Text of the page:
Elsewhere in the art world, moral concerns are being paired with financial security, a two-for-one that finds universal appeal. In November, for instance, Christie’s sold one of the great collections of 20th-century American art, that of Barney Ebsworth, for $323.1m. The entirety of the two-day auction was recorded on a digital blockchain registry administered by Artory, one of a handful of firms that is trying to introduce the digital technology to art.
Most notably used with cryptocurrencies, blockchain has the related benefits of being exceptionally secure and publically readable, which means that artworks registered with a blockchain title-registry stamp are, in theory, much less subject to questions about provenance, which enhances trust in the buying process and, as more works are registered, will make forgeries harder to bring to market.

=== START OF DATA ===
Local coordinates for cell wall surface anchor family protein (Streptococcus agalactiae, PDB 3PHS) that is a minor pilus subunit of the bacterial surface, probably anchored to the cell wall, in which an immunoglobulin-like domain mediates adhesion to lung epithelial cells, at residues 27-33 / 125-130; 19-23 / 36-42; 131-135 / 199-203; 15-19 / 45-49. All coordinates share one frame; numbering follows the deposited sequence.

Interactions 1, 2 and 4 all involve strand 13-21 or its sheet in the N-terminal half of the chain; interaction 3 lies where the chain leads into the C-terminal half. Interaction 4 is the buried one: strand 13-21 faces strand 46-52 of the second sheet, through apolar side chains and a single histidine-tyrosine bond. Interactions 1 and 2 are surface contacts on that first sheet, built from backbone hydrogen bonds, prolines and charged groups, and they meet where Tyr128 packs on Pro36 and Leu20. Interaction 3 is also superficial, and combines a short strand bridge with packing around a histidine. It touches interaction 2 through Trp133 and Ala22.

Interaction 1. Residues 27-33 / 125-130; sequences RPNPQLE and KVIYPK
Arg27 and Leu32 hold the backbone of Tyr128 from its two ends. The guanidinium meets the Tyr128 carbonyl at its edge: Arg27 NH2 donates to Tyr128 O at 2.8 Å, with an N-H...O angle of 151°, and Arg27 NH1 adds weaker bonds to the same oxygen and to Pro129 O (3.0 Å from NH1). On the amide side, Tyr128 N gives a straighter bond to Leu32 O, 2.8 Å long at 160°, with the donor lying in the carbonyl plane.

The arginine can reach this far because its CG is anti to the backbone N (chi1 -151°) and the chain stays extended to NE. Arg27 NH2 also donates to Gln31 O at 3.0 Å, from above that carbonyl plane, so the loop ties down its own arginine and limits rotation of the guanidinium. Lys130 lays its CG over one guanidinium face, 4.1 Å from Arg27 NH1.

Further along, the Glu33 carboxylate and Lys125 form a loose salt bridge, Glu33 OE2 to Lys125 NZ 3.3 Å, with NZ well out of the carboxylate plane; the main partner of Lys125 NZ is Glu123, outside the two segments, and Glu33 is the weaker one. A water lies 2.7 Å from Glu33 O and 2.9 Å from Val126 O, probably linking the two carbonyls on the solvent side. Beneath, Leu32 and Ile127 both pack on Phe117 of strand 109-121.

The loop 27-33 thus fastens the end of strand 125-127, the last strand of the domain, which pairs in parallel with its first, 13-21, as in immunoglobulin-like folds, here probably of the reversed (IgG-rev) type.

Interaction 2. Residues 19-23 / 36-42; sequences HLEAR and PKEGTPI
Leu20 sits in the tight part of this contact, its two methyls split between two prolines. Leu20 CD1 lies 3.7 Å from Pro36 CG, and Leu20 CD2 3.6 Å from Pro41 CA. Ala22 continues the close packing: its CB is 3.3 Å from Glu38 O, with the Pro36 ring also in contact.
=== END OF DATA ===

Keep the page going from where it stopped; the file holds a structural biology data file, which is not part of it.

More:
Blockchain has additional benefits as well: it adds another layer of confidence to the secondary market for digital artworks, many of which struggle to find buyers at the moment, in part because of their easy reproducibility. And blockchain also makes fractional ownership of art a more savoury proposition, as the public registry ensures that none of the partial owners can sell it without the others’ knowledge. Investment platform Maecenas sold 31.5% of an Andy Warhol work in this manner over the summer, and has announced plans to divide a Picasso painting in the same way.